Our findings have a number of implications for the epidemiologic study of CF lung disease. Longitudinal modeling of FEV1, joint or separate, shows that there is an inverse relationship between starting FEV1 and rate of decline (Table 1), which corresponds to a correlation of − 0.60 between initial FEV1 at age 6 years (the age at which patients typically begin performing reliable pulmonary function testing) and slope estimates in our selected model. This association echoes the “ceiling effect” discovered in a previous study of pediatric CF registry data [6]. Our model setup allows us to estimate the population- and subject-specific progression of lung function decline, with the latter being important for personalized medicine. We demonstrated through a specific example that a patient with a less severe FEV1 trajectory is predicted to be free from a pulmonary exacerbation much longer than a patient with a more severe trajectory. It is likely that these differences among the separate and joint models regarding median pulmonary exacerbation time are attributable to the joint model’s correctly accounting for the correlation between the longitudinal and survival data. In terms of model fit, including the time-to-event submodel for pulmonary exacerbation appeared to have a greater impact than including the splines to accommodate nonlinear FEV1 progression, although both features improved fit (Table 2). Furthermore, having the localized differences fitted from the FEV1 trajectory has been shown to offer more insights into rate of decline [2, 3], particularly in examining the first derivative estimates from our study (Fig. 4). Higher-order random effects could be included to estimate more complex changes over time. Adding a frailty term to Eq. (2) did not improve the total DIC (results not shown). Similar findings have been reported regarding the fits of models with and without the frailty term, all other portions of the model being the same [17].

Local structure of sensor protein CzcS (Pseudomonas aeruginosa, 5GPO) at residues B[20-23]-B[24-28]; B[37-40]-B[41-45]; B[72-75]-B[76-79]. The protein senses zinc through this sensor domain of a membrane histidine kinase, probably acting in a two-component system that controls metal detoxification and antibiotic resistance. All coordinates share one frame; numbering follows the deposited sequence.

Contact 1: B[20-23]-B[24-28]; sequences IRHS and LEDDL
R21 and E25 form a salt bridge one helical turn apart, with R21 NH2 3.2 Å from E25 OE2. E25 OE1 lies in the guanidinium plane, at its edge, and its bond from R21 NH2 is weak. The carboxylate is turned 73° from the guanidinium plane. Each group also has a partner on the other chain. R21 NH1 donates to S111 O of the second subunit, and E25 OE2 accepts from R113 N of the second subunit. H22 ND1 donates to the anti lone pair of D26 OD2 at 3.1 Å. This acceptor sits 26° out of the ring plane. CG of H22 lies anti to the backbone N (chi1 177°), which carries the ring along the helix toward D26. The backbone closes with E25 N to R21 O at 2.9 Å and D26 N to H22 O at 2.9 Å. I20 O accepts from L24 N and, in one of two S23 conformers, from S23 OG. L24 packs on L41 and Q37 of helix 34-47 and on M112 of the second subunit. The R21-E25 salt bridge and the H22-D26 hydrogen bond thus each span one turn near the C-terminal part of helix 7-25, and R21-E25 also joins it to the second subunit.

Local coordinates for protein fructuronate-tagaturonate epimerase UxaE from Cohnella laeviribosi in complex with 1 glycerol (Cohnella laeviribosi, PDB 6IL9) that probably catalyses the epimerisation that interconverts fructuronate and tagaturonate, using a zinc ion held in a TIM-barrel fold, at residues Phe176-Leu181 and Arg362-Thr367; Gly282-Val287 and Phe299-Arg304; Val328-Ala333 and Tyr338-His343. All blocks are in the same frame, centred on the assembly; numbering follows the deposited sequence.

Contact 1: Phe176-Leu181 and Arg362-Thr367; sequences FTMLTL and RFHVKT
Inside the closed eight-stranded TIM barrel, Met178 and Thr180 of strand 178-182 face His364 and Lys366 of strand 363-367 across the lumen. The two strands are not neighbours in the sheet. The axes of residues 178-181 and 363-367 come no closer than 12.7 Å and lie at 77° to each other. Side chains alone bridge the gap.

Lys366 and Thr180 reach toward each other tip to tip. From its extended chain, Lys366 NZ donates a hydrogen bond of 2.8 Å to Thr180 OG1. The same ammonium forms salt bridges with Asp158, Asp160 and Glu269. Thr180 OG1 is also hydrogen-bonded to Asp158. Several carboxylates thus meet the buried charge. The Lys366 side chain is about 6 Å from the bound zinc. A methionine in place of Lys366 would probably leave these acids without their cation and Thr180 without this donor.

This study has some limitations that should be considered, which are related to survivor and delayed entry biases, reference equations for lung function and lack of a clear definition of pulmonary exacerbation. Our joint modeling approach corresponds to a missing not at random mechanism as described on pg. 90 by Rizopoulos [21]; the pulmonary exacerbation event process, which is modeled through the random effects, corresponds to the attrition mechanism in a drop-out model. There is a clear birth cohort effect on results from both separate and joint models, which has been noted in other CF registry studies [2, 14, 22] and could be reflective of advancements in care that were largely unavailable to older patients or survivor bias. Our inclusion of birth cohort in the modeling is only a partial adjustment for left truncation bias, as the correlation between age at registry entry and birth cohort will dictate the extent to which this approach combats left truncation bias. Current WinBUGS implementation is not flexible enough to specify the likelihood for each patient as being conditional on his or her entry time into the registry, which would be necessary to model the delayed entry; we refer to Crowther and colleagues’ Eq. (5) [23]. Although there are alternative R packages, such as ‘rstan’ [24], for flexible likelihood formulations to include delayed entry, estimation can be slow with a large number of patients. Faster computing algorithms would be needed to practically implement this model in large patient registry studies. FEV1 trajectories, which are modeled based on % predicted values over age, may differ according to the type of spirometry reference equation applied to the raw FEV1 data, which is expressed in liters. In terms of fitting the FEV1 trajectory, CFFPR data for patients aged 8–17 years taken from 2013 was analyzed in another study; Wang and Hankinson equations yielded higher median FEV1 values, compared to values obtained using the Global Lung Initiative equations [25]. Monitoring changes in FEV1, by contrast, appear to be less susceptible to this effect. There is no standard definition for what constitutes a pulmonary exacerbation; however, CFFPR studies typically infer its occurrence based on intravenous treatment with antibiotics documented in the registry [10]. This definition overlooks less severe exacerbations that impact lung function but do not warrant intravenous antibiotics. Sensitivity to this definition could be assessed with additional data from an individual CF center, which would likely have documentation on mild pulmonary exacerbation events. These events periodically occur throughout the course of CF; thus, extensions to the joint modeling approach presented here could be used to examine risk of recurrence (Additional files 1, 2).